Even neglecting privacy, Storj can easily beat Dropbox’s prices. Dropbox’s free plan limits users to 2GB of cloud storage, but users can pay a monthly or yearly fee for a larger capacity.
Let’s look at Dropbox’s $99 per year plan, which provides users up to 100GB of cloud storage. . This is roughly $1.00 per GB per year or $0.083 per month. It is worth mentioning that it doesn’t matter if the user stores 100 GB or 1 GB on his account; he or she will still have to pay $99 a year for the whole 100 GB capacity, not the actual usage.
Dropbox is known to use Amazon’s S3 cloud storage services for their backend . Amazon charges $0.0275 a month per stored GB after its client has used more than 5,000 TB of data , which should be more or less what Dropbox is paying. Therefore, after hosting expenses Dropbox is making about $0.06 per GB per month, or $72 per year per subscriber. One should also note that Amazon charges for the amount of capacity used, not for total capacity like Dropbox does.
Storj plans to drop the cost of cloud storage dramatically. Storj will only charge for storage used, not capacity. The Storj network will run on the users’ existing computers, so operating costs will be much cheaper than a centralized provider. The network will have no full-time employees, no offices, no heating and cooling expenses, and no shareholders to demand profits.
Whereas Dropbox’s $99 per year plan provides 100GB of storage for $8.25 per month, a VPS provider like Digital Ocean could host a Storj node with 1 TB of monthly transfer capacity for $5 a month. This is about $0.0049 per GB at full utilization, or $1.47 per GB at 100 GB of use. With the 3x redundancy standard (i.e. data is backed up three times after being uploaded to a storage service) and $0.49 to download the stored data, a user would only have to pay $2.96 for the bandwidth at the time of use.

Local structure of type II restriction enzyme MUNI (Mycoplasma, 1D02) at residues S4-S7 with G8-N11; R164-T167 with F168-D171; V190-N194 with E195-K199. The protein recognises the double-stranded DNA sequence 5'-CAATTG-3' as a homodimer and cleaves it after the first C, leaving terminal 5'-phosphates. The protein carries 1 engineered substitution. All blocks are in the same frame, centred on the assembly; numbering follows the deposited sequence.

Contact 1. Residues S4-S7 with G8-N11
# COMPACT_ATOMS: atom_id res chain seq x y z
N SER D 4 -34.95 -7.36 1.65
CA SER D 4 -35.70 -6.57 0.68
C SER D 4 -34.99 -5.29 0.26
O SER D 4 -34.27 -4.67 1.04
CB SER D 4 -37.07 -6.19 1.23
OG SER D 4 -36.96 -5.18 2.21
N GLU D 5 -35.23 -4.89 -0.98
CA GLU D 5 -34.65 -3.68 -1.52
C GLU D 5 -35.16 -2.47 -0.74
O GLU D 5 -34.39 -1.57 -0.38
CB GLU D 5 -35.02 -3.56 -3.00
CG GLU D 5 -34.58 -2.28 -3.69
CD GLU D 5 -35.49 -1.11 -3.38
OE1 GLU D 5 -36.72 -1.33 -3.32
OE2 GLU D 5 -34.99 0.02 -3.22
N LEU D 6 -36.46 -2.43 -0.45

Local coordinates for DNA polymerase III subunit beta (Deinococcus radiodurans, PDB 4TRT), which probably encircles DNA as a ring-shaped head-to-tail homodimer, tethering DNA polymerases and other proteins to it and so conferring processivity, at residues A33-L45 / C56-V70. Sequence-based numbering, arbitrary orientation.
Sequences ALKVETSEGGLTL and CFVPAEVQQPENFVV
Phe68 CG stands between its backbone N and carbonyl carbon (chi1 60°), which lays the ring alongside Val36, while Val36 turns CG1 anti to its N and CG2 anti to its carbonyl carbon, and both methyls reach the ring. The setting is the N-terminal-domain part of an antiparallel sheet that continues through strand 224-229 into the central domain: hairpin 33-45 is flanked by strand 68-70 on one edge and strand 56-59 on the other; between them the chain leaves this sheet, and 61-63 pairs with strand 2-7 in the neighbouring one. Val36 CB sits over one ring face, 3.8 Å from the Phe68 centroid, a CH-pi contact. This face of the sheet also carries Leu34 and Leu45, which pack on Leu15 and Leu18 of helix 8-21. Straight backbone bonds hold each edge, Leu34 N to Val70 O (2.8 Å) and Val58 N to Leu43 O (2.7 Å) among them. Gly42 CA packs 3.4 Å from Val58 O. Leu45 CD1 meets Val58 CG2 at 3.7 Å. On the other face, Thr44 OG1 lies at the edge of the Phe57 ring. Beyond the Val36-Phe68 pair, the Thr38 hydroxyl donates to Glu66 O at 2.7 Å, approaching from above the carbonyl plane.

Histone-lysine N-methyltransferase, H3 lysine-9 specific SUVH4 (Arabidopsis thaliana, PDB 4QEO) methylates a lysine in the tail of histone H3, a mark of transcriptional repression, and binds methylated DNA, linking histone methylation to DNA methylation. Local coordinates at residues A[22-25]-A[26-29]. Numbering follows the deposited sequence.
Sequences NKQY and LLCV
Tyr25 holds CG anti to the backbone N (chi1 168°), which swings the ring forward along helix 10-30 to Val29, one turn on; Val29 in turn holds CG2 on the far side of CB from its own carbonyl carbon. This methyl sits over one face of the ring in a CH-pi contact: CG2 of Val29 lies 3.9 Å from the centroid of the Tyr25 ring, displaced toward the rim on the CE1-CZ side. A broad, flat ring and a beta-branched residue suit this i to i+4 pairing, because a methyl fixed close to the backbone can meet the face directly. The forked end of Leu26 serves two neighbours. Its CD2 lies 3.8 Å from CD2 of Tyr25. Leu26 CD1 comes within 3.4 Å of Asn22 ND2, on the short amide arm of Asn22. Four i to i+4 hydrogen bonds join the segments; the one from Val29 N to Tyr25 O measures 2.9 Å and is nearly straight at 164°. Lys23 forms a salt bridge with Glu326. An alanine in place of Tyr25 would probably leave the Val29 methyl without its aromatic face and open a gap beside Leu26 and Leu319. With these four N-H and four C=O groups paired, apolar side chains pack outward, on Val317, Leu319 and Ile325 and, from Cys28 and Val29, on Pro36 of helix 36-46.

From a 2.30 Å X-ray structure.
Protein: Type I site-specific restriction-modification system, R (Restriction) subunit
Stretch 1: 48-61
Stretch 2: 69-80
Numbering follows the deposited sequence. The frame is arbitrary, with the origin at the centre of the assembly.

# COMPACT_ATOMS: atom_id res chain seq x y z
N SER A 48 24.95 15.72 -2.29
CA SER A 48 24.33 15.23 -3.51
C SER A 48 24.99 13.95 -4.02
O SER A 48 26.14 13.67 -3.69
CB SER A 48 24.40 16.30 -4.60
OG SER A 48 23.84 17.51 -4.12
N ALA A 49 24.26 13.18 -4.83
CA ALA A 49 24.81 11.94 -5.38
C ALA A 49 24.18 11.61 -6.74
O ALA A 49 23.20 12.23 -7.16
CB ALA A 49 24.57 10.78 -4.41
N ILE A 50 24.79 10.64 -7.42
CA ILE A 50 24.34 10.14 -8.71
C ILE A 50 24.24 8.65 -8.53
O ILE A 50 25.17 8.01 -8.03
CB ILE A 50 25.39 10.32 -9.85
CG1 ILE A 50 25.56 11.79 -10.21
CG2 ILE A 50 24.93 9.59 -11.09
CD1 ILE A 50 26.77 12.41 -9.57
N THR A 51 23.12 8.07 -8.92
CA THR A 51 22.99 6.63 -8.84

Storj could also make use of dedicated service providers, such as Hivelocity, which has 125 MB/s and 324,000 GB of transfer capacity for $638 per month. Taking 3x redundancy into account and charging Dropbox-like prices, a node-operator could reach $8,528 of monthly gross profit using Hivelocity.
A person running a public Storj node at home could (assuming world-average 2.1MB/s bandwidth, 3x redundancy, and Dropbox-like prices) reach as much as $150 in profits per month .
 “Upgrade to Dropbox Pro, Dropbox”, https://www.dropbox.com/upgrade , 2014
 “DropBox : Review, Invites, and 7 Questions with the Founder, Dave Drager”, http://www.makeuseof.com/tag/dropbox-review-invites-and-7-questions-with-the-founder/, 2014
 “Amazon S3 Pricing, AWS”, http://aws.amazon.com/s3/pricing/, 2014
 Without taking monthly bandwidth and upkeep expenses into consideration.